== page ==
These habits, our default refuges, are like headlights in the dark because they are what guide us, even when we think our rational minds are in control. But if we keep finding ourselves in ditches, it’s time to adjust the headlights! It’s a good idea to take some time to contemplate what it is we take refuge in. What do we trust? What headlights do we use for our journey? Do they keep us on the road, or do they lead us into ditches? There’s no need to judge what we find. We can let the seeing be its own wisdom and refuge.
Returning to the image of the foggy road at night—how do we react to the image of the path of Dharma and life as a dark highway? Do we marvel at the beauty of nighttime fog, or do we dread the dark? Are we worried about making a wrong turn and losing our way, or can we see that losing our way is the only path to the places we don’t yet know? As humans, we crave certainty and try our best to control our lives, despite no one ever succeeding completely. Therefore, it is essential to learn to welcome the unknown, which arises due to impermanence and interdependence. When we can do this, fear loses its power, anger loses its sting, and ignorance has no place to grow. Greeting uncertainty is a direct path to greater peace, both in the mind and in the world.
If you can, study the historical and ancestral teachings. Practice with great teachers and build a community of Dharma friends to support you. Steer the car of your life, which can also be a boat or a bicycle. And at some point, let your inner wisdom, the Buddha within, become your headlights. This is the highest form of taking Refuge. When the Buddha within becomes your headlights, you can’t lose your way no matter how many wrong turns you make. And don’t forget to enjoy the ride!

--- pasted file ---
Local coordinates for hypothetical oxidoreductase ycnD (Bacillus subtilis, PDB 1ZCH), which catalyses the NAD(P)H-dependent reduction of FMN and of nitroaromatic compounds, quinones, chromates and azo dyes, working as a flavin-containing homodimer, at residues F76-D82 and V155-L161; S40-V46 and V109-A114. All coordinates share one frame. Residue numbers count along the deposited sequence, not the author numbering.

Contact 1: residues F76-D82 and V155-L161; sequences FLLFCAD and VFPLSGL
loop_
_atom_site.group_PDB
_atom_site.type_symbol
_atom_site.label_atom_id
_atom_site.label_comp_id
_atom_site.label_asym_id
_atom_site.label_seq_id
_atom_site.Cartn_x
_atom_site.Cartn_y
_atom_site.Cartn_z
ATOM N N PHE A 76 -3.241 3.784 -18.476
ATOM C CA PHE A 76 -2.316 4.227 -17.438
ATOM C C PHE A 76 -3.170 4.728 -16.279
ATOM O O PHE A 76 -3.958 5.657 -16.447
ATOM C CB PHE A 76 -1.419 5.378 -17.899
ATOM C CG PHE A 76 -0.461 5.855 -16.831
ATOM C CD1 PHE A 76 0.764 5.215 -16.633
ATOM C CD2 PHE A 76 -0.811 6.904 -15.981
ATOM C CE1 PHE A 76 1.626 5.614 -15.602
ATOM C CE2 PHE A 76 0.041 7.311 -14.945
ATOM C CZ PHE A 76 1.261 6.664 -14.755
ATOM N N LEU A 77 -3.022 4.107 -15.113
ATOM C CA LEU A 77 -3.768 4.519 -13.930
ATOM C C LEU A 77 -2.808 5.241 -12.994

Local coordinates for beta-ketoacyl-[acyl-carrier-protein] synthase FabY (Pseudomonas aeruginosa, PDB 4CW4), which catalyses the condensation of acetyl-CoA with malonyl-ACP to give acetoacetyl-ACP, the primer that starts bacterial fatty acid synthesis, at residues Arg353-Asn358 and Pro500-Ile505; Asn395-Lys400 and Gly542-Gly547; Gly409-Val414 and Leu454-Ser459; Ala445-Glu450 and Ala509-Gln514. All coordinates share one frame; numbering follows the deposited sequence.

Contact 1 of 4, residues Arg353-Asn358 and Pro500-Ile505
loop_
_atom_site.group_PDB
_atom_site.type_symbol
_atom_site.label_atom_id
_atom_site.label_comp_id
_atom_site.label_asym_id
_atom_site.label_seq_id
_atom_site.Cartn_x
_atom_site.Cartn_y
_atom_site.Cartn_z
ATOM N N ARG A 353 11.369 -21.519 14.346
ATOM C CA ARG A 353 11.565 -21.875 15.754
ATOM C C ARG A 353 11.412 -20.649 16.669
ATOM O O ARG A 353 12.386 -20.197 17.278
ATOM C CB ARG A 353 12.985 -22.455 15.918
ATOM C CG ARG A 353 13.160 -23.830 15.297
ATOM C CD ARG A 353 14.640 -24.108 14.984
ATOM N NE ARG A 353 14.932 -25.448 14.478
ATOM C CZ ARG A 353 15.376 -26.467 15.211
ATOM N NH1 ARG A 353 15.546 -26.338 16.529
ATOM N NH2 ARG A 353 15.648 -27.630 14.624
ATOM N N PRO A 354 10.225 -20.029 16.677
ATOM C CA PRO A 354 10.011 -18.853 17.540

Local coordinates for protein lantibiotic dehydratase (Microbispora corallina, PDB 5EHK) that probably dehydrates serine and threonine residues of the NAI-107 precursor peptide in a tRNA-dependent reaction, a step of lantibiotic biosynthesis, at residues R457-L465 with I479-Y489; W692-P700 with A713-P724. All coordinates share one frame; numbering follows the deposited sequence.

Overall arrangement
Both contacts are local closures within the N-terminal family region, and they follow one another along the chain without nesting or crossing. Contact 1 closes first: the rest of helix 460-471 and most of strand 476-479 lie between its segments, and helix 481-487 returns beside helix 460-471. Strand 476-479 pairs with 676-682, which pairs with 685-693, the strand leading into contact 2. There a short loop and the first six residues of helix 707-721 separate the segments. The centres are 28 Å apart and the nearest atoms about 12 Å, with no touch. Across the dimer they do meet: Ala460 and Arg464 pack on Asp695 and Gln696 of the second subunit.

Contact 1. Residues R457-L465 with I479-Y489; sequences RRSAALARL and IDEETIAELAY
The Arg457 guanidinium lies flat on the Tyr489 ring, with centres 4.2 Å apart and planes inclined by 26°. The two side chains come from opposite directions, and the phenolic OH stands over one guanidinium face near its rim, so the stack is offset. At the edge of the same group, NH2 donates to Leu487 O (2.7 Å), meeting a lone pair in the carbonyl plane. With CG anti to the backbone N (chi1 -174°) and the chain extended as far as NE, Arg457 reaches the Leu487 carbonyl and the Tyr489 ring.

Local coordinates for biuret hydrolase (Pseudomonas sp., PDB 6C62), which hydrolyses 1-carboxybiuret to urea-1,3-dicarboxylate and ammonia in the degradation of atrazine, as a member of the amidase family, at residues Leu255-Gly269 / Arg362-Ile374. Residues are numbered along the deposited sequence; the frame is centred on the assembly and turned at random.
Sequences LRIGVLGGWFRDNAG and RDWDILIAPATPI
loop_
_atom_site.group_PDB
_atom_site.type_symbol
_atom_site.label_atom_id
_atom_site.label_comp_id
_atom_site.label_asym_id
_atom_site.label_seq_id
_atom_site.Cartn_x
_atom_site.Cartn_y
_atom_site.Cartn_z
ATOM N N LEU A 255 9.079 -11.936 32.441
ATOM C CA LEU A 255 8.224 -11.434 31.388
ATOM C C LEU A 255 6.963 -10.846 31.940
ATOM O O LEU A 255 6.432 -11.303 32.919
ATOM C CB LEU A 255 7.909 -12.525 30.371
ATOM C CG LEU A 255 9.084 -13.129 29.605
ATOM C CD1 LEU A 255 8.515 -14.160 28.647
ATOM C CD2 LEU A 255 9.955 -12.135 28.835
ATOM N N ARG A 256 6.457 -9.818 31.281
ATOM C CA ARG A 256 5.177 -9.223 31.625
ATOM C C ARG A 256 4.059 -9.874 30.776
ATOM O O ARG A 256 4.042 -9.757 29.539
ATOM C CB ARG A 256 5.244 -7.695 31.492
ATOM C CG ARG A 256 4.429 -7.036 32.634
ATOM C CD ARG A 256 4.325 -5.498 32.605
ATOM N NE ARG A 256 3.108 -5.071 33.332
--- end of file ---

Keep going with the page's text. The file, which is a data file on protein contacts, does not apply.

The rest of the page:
** The Three Refuges, as chanted in the Plum Village Tradition of Thich Nhat Hanh
I take refuge in the Buddha, the one who shows me the way in this life.
I take refuge in the Dharma, the way of understanding and love.
I take refuge in the Sangha, the community that lives in harmony and awareness.
Dwelling in the refuge of Buddha, I clearly see the path of light and beauty in the world.
Dwelling in the refuge of Dharma, I learn to open many doors on the path of transformation.
Dwelling in the refuge of Sangha, shining light that supports me, keeping my practice free of obstruction.
Taking refuge in the Buddha in myself, I aspire to help all people recognize their own awakened nature, realizing the mind of love.
Taking refuge in the Dharma in myself, I aspire to help all people fully master the ways of practice and walk together on the path of liberation.
Taking refuge in the Sangha in myself, I aspire to help all people build fourfold communities, to embrace all beings and support their transformation.